25.03.2003      ISDN4BSD from third-party diff to OpenBSD 2.7,
                later backed out
27.03.2003      src/lib/csu from NetBSD-current
05.04.2003      growfs/ffsinfo from FreeBSD-current (UFS2 backed out)
05.04.2003      CTM from FreeBSD-current
06.04.2003      ISDN4BSD from NetBSD-current
10.04.2003      evilwm from upstream
02.09.2003      PLIP from NetBSD-current (untested :(
09.11.2003      elf2aout from NetBSD-current with tweaks
                needed for sparc support
27.11.2003	code and idea exchange with ekkoBSD
10.12.2003	first build with propolice-gcc3 done
21.12.2003	first time working cd/msdos boot loader on broken hardware
27.12.2003	20C3 event, changing default uname(1) output
		from OpenBSD to MirBSD and start fixing stuff;
		setup of a MirOS #7-stable branch.
15.01.2004	Server problems solved; development plan changed
31.01.2004	Preparation of release-quality snapshot (i386 only)
		with gcc3, new CSU, WineX working; most improvements ever
03.05.2004	First release via BitTorrent
29.08.2004	Two-Year Birthday Snapshot (i386 only)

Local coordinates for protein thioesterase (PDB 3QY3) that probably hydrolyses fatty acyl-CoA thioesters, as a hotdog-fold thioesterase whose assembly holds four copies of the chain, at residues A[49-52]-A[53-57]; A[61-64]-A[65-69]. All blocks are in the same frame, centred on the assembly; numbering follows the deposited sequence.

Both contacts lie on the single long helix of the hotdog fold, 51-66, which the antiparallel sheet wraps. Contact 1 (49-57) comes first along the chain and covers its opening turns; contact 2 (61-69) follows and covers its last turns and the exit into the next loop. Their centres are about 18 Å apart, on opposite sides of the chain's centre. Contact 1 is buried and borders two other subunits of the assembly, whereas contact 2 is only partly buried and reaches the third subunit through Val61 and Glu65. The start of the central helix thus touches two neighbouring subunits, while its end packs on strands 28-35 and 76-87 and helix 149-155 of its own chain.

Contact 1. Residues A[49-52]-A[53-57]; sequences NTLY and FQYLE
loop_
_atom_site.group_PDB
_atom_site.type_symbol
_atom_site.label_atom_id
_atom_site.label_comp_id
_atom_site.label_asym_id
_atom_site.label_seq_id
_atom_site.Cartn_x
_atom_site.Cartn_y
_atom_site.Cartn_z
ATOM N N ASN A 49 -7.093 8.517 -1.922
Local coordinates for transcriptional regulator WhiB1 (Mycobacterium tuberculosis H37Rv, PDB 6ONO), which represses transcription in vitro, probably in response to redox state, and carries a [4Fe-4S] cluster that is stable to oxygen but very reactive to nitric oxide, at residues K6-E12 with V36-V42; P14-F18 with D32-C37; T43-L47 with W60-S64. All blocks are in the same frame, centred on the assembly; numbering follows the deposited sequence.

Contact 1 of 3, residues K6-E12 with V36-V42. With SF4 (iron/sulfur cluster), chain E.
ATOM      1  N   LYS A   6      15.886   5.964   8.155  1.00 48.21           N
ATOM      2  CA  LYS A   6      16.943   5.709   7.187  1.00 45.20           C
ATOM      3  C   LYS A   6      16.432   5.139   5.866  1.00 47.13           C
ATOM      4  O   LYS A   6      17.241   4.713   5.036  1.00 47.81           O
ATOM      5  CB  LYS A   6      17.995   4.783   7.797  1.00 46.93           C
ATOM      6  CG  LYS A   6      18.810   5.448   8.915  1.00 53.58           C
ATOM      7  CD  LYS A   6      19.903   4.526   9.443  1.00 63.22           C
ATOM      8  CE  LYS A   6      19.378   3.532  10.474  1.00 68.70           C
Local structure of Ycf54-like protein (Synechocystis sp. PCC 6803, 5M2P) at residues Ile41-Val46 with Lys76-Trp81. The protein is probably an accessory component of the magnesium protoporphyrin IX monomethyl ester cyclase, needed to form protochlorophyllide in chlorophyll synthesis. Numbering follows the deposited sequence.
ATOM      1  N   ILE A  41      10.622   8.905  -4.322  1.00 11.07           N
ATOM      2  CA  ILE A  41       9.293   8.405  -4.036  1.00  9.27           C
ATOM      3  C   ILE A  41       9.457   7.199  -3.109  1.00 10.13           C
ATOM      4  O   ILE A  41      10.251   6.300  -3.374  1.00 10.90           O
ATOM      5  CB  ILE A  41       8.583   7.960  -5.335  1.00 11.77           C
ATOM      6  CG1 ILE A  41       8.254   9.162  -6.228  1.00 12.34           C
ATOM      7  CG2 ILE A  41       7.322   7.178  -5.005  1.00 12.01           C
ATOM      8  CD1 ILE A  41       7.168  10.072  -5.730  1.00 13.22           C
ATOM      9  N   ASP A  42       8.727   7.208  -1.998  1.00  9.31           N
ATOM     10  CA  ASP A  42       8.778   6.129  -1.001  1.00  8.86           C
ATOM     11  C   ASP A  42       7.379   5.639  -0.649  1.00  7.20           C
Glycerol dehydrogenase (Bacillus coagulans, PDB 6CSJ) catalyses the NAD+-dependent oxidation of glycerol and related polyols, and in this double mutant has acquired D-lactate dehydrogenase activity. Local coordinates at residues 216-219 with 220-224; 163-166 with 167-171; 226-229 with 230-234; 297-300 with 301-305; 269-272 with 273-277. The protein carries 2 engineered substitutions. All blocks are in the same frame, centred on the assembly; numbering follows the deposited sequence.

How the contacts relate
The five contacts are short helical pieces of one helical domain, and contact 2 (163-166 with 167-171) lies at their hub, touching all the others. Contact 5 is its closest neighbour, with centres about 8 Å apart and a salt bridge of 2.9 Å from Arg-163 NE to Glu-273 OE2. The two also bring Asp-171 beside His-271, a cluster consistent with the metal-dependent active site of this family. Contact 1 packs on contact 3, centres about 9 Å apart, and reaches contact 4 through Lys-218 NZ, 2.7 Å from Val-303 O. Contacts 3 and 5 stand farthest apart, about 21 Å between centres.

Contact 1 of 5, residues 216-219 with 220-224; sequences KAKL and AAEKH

17.09.2004	System build with -fstack-protector-all
10.12.2004	Start of ncvs (CVS repository using GNU cvs 1.12)
04.01.2005	Import of the GNU Compiler Collection 3.4.4 (-stable)
22.01.2005	First working snapshot with gcc 3.4-stable etc., no X11.
mid 2006	We realise our website is orphaned


11.10.2002      #0 (first ever)
31.11.2002      #1 (diversion from OpenBSD; getting used to development)
28.01.2003      #2 (a.out with exec-ELF)
02.03.2003      #3 (ELF)
16.04.2003      #4 (first really stable; still used!)
11.06.2003      #5 (fixed executable format; most tested release ever)
08.07.2003      #6 (LinuxTag special edition)
28.09.2003      #7semel (intended to be a commercial-quality product)
04.10.2003      #7bis (must-update critical bug fix release)
22.11.2003      #7ter (same codebase as #7bis, i386/sparc available,
                openbsd errata fixed, many other small bugs too)
early 02.2004   #7-current snapshots (gcc 3.2.3 with Propolice)
13.03.2004	#7-current snapshots (XFree86 4.4, Ada, Pascal, ...)
May-June 2004	The great incompatibility - large parts of infrastructure
		rewritten; binary incompatibility introduced, time_t bumped
		to 64 bit; no SMP.
14.06.2004	#7quater (#7-stable for i386, sparc)
17.09.2004	Now, all functions are SSP protected.
28.12.2004	#7quinquies (#7-stable for i386), maybe ending #7 lifetime
23.12.2005	#8 (gcc 3.4 in-tree; i386 BSD)
25.06.2006	#9 (iconv, basic i18n)
late 2007	#11 (sync with OpenBSD 4.0; rewritten installer)
maybe 2009	#12 (syspkgs, more architectures, maybe new cvs repo)

Solange man keine schmutzigen Tricks macht, und ich meine *wirklich*
schmutzige Tricks, wie bei einer doppelt verketteten Liste beide
Pointer XORen und in nur einem Word speichern, funktioniert Boehm ganz
hervorragend.           -- Andreas Bogk über boehm-gc in d.a.s.r
MirBSD Logo